Thursday, November 30, 2006


We measured about four and a half inches of snow and ice. (Our unscientific method involved opening the garage door and holding a ruler against the edge of the white stuff).

Ho ho ho! It's snow snow snow!

(By Erik)

We're in the middle of our first winter storm of the season. It started yesterday when temperatures dropped like a rock and clouds moved in. We've had a night of freezing rain followed (finally) by some Christmasy-looking snow. Now we're getting a mix — and some thunder. It's pretty cool.

Jeanie was on call last night and had to drive back in the stuff at 7 a.m. She made it safely and is sleeping now. I'm here enjoying our warm and comfy den. The power's still on and Oklahoma Christian is closed for the day. (I brought some work home with me just in case.)

I'll go get a photo of it a little bit later.

Time for some coffee!

Sunday, November 19, 2006

Some thoughts on Thanksgiving from the original George W.

(By Erik)

Jeanie and I were at the mall yesterday and saw Christmas decorations, gifts and trimmings aplenty. And yes, we saw Santa, too (from a distance. I didn’t go get in line to see him or anything. Jeanie wouldn’t let me. I promised her I wouldn’t cry when I got up there to him, but she didn’t believe me).

These days it seems like we skip Thanksgiving and go straight from Halloween to Christmas. There are tons of Christmas commercials on TV already — and none of them are very Christmasy, either! For some reason Target and Old Navy, two stores we frequently frequent, have released Christmas commercials that I find especially cold and sterile.

There’s no red and green — just blue and white (evidently, the new Christmas colors). And instead of Santa and stockings, there’s a white-haired, Warhol-looking European designer saying, “I have created for you a winter wonderland.” Where’s the love?

Anyway, back to Thanksgiving.

Have we lost the true meaning of Thanksgiving? Have we demoted it to “Practice Christmas Turkey Day?”

To jog our memory, I present this excerpt from George Washington’s 1789 Thanksgiving Proclamation. It’s rich with faith language — and it really made me stop and think.

Now, therefore, I do recommend and assign Thursday, the 26th day of November next, to be devoted by the people of these States to the service of that great and glorious Being who is the beneficent author of all the good that was, that is, or that will be; that we may then all unite in rendering unto Him our sincere and humble thanks for His kind care and protection of the people of this country previous to their becoming a nation; for the signal and manifold mercies and the favorable interpositions of His providence in the course and conclusion of the late war; for the great degree of tranquility, union, and plenty which we have since enjoyed; for the peaceable and rational manner in which we have been enable to establish constitutions of government for our safety and happiness, and particularly the national one now lately instituted for the civil and religious liberty with which we are blessed, and the means we have of acquiring and diffusing useful knowledge; and, in general, for all the great and various favors which He has been pleased to confer upon us.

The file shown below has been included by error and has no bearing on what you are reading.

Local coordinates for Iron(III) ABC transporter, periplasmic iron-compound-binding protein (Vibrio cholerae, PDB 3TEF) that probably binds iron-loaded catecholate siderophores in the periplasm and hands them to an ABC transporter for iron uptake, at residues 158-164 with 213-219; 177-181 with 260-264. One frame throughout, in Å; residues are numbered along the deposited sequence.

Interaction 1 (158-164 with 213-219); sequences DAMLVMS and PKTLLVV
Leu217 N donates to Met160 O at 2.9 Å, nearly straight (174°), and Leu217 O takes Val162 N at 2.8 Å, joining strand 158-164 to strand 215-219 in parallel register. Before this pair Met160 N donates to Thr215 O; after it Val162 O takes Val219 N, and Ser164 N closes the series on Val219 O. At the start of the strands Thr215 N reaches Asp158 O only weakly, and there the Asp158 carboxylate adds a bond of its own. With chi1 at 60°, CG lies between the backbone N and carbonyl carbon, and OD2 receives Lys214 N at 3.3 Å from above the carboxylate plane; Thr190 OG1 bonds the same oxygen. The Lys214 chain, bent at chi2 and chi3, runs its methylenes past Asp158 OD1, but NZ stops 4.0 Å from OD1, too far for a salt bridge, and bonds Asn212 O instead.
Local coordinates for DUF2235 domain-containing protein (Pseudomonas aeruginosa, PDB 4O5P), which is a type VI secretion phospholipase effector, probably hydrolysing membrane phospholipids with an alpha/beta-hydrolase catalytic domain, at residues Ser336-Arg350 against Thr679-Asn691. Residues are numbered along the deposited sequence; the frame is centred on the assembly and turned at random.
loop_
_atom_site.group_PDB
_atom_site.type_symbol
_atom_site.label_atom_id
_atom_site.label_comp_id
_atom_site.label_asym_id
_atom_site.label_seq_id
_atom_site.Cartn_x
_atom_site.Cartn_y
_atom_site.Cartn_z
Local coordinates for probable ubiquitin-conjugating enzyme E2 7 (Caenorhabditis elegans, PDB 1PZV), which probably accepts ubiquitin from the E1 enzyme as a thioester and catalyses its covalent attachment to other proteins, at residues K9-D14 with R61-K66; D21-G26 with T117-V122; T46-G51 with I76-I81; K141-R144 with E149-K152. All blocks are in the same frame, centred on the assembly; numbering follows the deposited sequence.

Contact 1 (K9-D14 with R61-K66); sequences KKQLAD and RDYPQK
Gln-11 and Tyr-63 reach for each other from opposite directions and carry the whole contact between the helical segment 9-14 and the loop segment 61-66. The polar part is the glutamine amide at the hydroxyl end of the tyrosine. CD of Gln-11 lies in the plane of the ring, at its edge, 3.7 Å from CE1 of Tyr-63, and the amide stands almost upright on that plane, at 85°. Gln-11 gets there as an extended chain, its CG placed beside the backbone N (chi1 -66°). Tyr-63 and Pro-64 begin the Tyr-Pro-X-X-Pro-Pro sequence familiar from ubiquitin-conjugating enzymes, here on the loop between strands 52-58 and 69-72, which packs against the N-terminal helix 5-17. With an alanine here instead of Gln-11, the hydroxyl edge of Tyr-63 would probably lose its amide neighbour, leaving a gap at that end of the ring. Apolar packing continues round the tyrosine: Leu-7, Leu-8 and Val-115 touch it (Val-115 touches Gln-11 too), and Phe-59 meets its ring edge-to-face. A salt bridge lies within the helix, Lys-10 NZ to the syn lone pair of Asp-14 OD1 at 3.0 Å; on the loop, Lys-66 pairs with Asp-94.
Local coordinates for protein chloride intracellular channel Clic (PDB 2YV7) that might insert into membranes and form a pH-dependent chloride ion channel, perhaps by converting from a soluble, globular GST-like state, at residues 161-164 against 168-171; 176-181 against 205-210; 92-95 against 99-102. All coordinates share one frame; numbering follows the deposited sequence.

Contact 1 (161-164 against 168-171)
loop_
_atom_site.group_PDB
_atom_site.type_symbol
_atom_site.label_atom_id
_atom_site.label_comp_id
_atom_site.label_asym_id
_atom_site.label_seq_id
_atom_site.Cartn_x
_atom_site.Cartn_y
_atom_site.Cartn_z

We talked about this a bit in our Bible class this morning at Memorial Road. We were in Matthew 26, talking about the Lord’s Supper and how it took place during Passover. We talked about what the Passover means to Jewish people and what the Lord’s Supper means to us. Have we lost sight of that as well?

I think that George Washington would have made a great preacher.

If he wanted to write for the Chronicle, though, we’d have to have a little chat about run-on sentences!

Wednesday, November 01, 2006

Vive Quebec!

(By Erik)

I'm back from a trip for The Christian Chronicle up north. I spent a few days visiting churches and missionaries in the Canadian province of Quebec. It was a bit on the cold side at times, but it was a great trip. Imagine a rainy, snowy land full of good-natured, French-speaking Midwesterners and you've pretty much got the idea. And its cities look a lot like Europe.

I'm including a few photos I took in Montreal. These aren't my best, but they're the only ones I have access to here at the house.

Here's a shot from downtown Montreal. It was raining, as you can tell. The older sections of the town look very much like Europe.

Here's a shot from the top of the "mountain" near the middle of Montreal. Mike Mazzalongo, a missionary and minister for the Verdun Church of Christ, was our tour guide.

Mike told me that Montreal was the site of the world's first hockey game. Here's a poster advertising the play The Canadiens, which shares its name with the city's celebrated NHL team.

Here's a shot of my rental car. Turns out Quebecers do drive on the same side of the road as us. Boy, is my face red! (But it's healing. The doctor said I could be eating solids again by the end of the week!)